By Susan Gestal, LPC

While parenting is one of the most difficult tasks any of us will ever face, putting down the basic framework for how to parent is much easier. The application of the basic principles is what turns a parent’s hair gray!

Children need two things. That’s simple, isn’t it! Children need unconditional love and reasonable limits.

Let’s start with love … unconditional love. Children need to know that their parents love them just the way they are and that they will always love them. There are no requirements for receiving this love. The child’s behavior, appearance, grades, performance, and choice of friends, will NOT change the parent’s love.Now it is one thing for a parent to love their child, but another for the child to KNOW that the parent loves them. Letting your child know that you love them requires that you spend time with them and get to know them. Here are some suggestions:

  1. Whatever is the age of your child, I suggest you enter THEIR world, whether it be tea parties under the dining room table, hikes through the wood, athletics, art or music – experience your child’s world with them. Have fun, laugh and enjoy the time with your child.
  2. Tell your child that you love him/her. Look your child in the eye and tell them what you appreciate about them. Make sure the number of positive statements far outweighs the number of negative statements.
  3. Use lots of meaningful touch! When your child is young, give lots of hugs and kisses, snuggle and have them sit on your lap. As your child gets older, they still need meaningful touch. Maybe it’s a friendly wrestling match, an arm around the shoulder or a back rub.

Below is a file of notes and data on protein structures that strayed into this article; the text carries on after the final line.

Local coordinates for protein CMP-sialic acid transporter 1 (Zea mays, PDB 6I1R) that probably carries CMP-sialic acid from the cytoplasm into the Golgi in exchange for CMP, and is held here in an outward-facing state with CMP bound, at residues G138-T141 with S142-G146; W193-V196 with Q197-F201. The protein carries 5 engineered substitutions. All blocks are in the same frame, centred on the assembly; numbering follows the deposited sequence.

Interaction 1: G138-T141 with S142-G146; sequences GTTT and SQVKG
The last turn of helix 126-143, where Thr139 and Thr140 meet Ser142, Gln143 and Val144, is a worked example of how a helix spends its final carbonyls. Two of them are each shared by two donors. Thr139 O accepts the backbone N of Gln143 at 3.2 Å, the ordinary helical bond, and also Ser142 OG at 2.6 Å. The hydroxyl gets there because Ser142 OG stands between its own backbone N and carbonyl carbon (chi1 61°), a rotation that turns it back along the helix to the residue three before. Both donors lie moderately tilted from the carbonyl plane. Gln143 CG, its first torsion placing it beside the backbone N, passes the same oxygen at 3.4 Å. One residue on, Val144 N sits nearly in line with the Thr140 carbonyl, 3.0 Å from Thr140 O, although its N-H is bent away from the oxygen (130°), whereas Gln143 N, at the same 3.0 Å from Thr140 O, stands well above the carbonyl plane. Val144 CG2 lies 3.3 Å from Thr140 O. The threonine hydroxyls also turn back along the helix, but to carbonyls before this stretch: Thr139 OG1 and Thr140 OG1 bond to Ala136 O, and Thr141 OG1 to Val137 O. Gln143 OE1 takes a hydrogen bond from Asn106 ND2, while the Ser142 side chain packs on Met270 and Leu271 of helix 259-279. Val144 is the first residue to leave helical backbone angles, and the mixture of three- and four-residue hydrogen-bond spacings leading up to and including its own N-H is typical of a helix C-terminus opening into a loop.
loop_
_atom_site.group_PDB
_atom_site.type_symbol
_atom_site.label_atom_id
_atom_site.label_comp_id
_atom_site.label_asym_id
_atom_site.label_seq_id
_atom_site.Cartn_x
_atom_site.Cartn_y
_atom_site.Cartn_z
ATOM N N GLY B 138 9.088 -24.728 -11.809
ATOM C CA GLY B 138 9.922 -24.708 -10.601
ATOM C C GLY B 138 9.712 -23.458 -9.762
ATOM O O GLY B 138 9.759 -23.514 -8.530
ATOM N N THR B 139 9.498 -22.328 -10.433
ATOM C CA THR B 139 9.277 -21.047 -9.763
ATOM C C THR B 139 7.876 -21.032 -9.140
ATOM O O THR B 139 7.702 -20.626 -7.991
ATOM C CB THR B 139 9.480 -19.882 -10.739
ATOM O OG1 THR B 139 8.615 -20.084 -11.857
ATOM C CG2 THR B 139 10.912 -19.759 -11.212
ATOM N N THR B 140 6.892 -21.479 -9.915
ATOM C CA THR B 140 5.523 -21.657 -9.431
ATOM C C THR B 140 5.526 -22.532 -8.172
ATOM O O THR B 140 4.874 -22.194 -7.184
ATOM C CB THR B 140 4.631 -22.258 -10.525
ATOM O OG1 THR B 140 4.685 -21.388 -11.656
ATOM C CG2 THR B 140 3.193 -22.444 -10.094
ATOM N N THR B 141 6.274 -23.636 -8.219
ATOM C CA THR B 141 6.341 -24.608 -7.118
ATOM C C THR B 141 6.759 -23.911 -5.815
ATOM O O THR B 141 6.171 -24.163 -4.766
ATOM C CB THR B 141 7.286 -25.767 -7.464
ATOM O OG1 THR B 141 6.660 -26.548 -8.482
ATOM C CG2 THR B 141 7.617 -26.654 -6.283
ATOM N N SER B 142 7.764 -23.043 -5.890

4. If you’re interested in learning more, pick up and read How To Really Love Your Child by Ross Campbell, M.D., orThe Five Love Languages of Children by Gary Chapman & Ross Campbell, M.D.

Next children need reasonable limits. These provide children with the opportunity to feel safe as well as to grow and mature. Reasonable limits help shape your child into a kind, loving, responsible, mature person.Some guidelines for providing reasonable limits:

  1. Make sure the behavior you expect is reasonable for the age and maturity of your child. Do not discipline for childish behavior. Children will spill things, forget things, etc.
  2. Make sure your child understands the desired behavior and the consequences.
  3. -Use natural consequences whenever possible!
  4. -Make sure the consequences are reasonable.
  5. -Consequences are best when they are immediate.
  6. -Keep the consequences short-term, especially for younger children.
  7. Follow through: be consistent. This is a tough one; nobody is consistent all of the time. Still the truth remains, the more consistent you are, the easier it will be for both you and your child.
  8. Stay emotionally connected with your child in the midst of discipline- DO NOT withdraw love or relationship! Empathize with your child.
  9. Expect resistance. Your job is to set reasonable loving limits; your child’s job is to test those limits. When establishing new limits expect strong resistance.  Once your child realizes you are serious the resistance will decrease.

When we truly love our children we will set limits. In fact, it is not possible to love without setting reasonable limits. However, a quick warning: one can apply limits without love. Limits all by themselves can give the appearance of the desired result … a well-behaved child. However, a child obeying limits without love is acting out of fear. In this case, there has not been an internalization of what is appropriate and what is not. When the “fear” is no longer present, the behavior will change.Parenting 101 comes down to balancing these two principles,unconditional love and reasonable limits…. It’s a tough task, yet one well worth the effort.